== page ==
Over the past couple of weeks, my beau and I have been watching Zorro. There are many different media versions of Don Diego de la Vega, a Spanish nobleman who takes who takes care of business in Old California during the Spanish Colonial Era as his alter ego, Zorro, most particularly in the pueblo of Reine de los Angeles (modern day Los Angeles).
Zorro began with the original, pulp fiction stories written by Johnston McCulley, a native of Ottawa, Illinois, and published as a serial in 1919.
He debuted Zorro in a five-part series, The Curse of Capistrano. It became a hit. So much so, that the hugely popular silent movie actors Douglas Fairbanks and Mary Pickford decided during their honeymoon that this story would be the first movie for their new studio, United Artists. (Note: Charlie Chaplin was the other founding member of United Artists.) In 1920, The Mask of Zorro debuted as the first-ever cinematic version of the black-masked outlaw. Fairbanks gave us the visual style that which most of us identify: A masked man, dressed in black, wearing a flowing Spanish cape, carrying a rapier and bull whip, and riding Diablo, his black horse.
The movie was a hit, and this prompted McCulley to write more stories over approximately the next 30 years or so. His characterization of de la Vega/Zorro fluctuated wildly. For example, in one story, Zorro revealed his identity, yet in the following one, his identity remains secret.
After United Artists’ The Mask of Zorro came Don Q., Son of Zorro in 1925 with Fairbanks again as the star. Eleven years later, in 1936, the first talking Zorro movie, The Bold Caballero was released by Republic Pictures with Robert Livingston as de la Vega/Zorro. This movie was different again, since Alejandro de la Vega (ol’ Dad) and Bernardo (faithful sidekick) were not included. However, the actor Chief Thundercloud played the sidekick.
1939 brought the Zorro serials to theaters via Republic Pictures. Zorro’s Fighting Legions was a 12-part serial, with Reed Haley as the brave outlaw/milquetoast nobleman. There were other serials, but Hadley was the only one to consistently play Zorro.
The Curse of Capistrano returned as a talkie in 1940, but just like in 1920, the title was converted to The Mask of Zorro. Tyrone Power starred as de la Vega/Zorro, Basil Rathbone as the villain, and Linda Darnell as the love interest.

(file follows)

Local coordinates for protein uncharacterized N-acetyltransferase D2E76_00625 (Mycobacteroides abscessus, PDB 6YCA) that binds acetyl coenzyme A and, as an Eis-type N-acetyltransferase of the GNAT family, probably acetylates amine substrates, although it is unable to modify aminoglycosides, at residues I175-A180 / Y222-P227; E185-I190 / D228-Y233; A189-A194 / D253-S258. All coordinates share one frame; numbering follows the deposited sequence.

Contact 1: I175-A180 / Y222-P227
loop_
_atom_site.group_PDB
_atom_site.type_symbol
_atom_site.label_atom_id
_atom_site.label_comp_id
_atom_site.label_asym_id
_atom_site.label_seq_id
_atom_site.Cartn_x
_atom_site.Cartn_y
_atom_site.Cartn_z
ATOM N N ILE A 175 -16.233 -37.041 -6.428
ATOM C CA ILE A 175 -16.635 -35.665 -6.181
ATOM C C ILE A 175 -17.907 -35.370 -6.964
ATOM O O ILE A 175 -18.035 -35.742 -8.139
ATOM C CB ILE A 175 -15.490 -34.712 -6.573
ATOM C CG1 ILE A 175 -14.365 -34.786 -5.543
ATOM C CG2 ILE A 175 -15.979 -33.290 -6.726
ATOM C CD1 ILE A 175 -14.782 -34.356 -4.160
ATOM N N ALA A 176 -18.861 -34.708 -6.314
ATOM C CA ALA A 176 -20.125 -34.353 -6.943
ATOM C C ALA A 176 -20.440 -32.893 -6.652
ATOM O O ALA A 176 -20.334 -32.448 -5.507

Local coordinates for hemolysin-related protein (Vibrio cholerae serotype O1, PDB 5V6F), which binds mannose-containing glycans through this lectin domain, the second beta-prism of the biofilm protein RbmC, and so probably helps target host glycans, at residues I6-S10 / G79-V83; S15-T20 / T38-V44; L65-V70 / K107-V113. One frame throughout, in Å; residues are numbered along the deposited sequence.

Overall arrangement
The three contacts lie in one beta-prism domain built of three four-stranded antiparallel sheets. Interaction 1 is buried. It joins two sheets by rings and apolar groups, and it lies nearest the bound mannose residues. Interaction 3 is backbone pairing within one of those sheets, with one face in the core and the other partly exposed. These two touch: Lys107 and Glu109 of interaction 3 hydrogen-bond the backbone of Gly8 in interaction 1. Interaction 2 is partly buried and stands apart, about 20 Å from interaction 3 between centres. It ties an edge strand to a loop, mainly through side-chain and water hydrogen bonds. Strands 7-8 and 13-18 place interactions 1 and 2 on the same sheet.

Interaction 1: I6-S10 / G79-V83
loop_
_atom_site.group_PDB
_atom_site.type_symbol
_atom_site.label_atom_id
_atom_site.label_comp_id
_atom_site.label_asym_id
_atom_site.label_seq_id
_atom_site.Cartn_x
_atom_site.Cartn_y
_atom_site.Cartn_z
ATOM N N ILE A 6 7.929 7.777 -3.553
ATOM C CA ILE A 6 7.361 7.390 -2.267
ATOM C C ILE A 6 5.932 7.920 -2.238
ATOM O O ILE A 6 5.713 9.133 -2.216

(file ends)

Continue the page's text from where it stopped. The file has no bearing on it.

It wasn’t until October 10, 1957, that the Walt Disney Studios version with Guy Williams in the lead role debuted on television. In past versions, Bernardo was a deaf-mute, but in this version, he was only mute, pretending to be deaf in order to spy for de la Vega/Zorro. Additionally, the actor who portrayed Bernardo, Gene Sheldon, was a master pantomimist who studied the silent film era’s Harry Langdon, who himself was masterful at pantomiming in films and in vaudeville. Henry Calvin, who played Sergeant Garcia, was the lead vocal in the program’s opening theme song.
There were radio versions, made-for-television movies, a parody starring George Hamilton (Zorro, the Gay Blade), and other movies on the silver screen.
Zorro is international. There are films that were made in Mexico, Spain, Italy, Belgium, France, et cetera. Zorro even made it to the stage, with a stage production and musical. Zorro is collectable. Lunch boxes, trading cards, coloring books, toy hats, swords, computer games, and other paraphernalia were produced for popular consumption.
Creators of other popular crime-fighting characters admit to being inspired by McCulley’s Zorro. Bob Kane, Batman’s creator, even wrote that Bruce Wayne/Batman’s parents took him to see The Mask of Zorro after which they were murdered, which led to Wayne becoming Batman. The Lone Ranger, too, has obvious links to being inspired by Zorro. In the film, The Artist, the character George Valentin plays a version of Zorro.
Zorro, even in his many incarnations, has proved to be a great success. One could apply one’s life to the general approaches and principles of Don Diego de la Vega/Zorro:
Let no one stand in your way of positive success. Work hard and work smartly. Do good. Fight wrongs. One doesn’t have to brag about successes. Anonymity can be its own reward, because the results will show anyway.
©Susan Marie Molloy and all works within.